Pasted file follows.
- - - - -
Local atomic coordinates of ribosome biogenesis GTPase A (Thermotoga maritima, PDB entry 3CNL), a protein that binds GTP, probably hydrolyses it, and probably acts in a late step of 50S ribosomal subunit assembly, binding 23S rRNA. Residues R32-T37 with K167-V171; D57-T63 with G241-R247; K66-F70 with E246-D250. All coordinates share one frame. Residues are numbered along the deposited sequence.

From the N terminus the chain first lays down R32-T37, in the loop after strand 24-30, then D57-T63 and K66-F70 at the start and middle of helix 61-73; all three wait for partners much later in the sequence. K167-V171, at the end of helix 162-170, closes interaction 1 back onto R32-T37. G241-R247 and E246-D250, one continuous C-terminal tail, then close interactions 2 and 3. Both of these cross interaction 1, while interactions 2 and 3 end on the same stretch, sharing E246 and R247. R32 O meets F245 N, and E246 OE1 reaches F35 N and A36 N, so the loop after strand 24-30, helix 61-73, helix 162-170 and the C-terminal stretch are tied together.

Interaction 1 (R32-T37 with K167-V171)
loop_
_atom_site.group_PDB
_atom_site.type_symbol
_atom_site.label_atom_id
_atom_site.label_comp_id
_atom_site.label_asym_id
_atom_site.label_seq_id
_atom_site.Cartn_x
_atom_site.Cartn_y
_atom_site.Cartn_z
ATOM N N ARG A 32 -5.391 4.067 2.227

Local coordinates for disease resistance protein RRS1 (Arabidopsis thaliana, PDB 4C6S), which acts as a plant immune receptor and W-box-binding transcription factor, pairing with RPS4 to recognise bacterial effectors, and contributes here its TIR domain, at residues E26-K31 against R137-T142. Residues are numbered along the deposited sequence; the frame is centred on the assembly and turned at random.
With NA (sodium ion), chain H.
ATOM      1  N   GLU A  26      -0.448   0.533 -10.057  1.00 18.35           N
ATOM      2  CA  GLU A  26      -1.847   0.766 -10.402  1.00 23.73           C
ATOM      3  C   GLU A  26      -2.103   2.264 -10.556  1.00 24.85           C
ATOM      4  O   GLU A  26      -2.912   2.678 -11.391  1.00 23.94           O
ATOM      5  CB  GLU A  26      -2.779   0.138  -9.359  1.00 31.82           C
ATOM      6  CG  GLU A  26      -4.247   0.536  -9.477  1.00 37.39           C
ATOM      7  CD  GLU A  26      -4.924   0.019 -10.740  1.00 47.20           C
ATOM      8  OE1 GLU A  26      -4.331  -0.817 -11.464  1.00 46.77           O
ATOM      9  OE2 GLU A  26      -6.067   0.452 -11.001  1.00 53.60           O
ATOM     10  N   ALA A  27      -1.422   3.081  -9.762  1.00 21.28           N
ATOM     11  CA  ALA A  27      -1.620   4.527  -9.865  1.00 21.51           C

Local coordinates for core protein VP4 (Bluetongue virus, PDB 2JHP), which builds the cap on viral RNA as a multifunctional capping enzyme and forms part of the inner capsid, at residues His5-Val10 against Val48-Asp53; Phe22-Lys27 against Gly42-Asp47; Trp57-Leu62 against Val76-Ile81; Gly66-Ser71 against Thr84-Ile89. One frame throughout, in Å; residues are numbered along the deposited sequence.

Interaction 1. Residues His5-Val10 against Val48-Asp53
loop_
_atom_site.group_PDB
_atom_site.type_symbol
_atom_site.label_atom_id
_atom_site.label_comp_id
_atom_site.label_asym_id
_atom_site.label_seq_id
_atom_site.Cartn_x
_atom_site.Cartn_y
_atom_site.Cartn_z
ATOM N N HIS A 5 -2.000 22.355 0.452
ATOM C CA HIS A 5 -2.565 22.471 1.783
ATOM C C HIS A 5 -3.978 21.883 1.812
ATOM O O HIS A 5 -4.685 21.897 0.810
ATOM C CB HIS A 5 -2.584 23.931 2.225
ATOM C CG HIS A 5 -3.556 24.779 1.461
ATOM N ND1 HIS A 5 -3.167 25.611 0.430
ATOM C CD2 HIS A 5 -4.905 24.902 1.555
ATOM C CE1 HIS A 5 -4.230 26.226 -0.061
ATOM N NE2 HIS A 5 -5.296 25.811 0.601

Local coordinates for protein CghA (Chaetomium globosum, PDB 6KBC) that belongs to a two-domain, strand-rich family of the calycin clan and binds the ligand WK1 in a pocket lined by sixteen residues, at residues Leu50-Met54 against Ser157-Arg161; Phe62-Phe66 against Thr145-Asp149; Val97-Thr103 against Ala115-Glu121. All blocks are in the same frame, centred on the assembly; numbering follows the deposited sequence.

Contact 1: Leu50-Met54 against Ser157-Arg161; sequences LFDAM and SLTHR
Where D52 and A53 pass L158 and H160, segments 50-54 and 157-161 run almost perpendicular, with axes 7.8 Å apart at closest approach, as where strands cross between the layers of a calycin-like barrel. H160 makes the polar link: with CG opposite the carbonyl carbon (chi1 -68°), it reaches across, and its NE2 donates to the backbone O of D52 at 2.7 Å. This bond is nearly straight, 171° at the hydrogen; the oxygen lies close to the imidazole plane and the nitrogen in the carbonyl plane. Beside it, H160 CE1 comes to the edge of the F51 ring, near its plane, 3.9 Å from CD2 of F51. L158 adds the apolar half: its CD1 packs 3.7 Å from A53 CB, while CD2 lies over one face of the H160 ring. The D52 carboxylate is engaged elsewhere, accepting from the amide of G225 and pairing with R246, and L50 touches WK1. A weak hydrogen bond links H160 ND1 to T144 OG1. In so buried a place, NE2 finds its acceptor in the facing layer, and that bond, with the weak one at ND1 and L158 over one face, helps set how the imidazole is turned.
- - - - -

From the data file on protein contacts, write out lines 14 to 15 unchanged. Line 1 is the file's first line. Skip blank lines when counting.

ATOM N N ARG A 32 -5.391 4.067 2.227

Local coordinates for disease resistance protein RRS1 (Arabidopsis thaliana, PDB 4C6S), which acts as a plant immune receptor and W-box-binding transcription factor, pairing with RPS4 to recognise bacterial effectors, and contributes here its TIR domain, at residues E26-K31 against R137-T142. Residues are numbered along the deposited sequence; the frame is centred on the assembly and turned at random.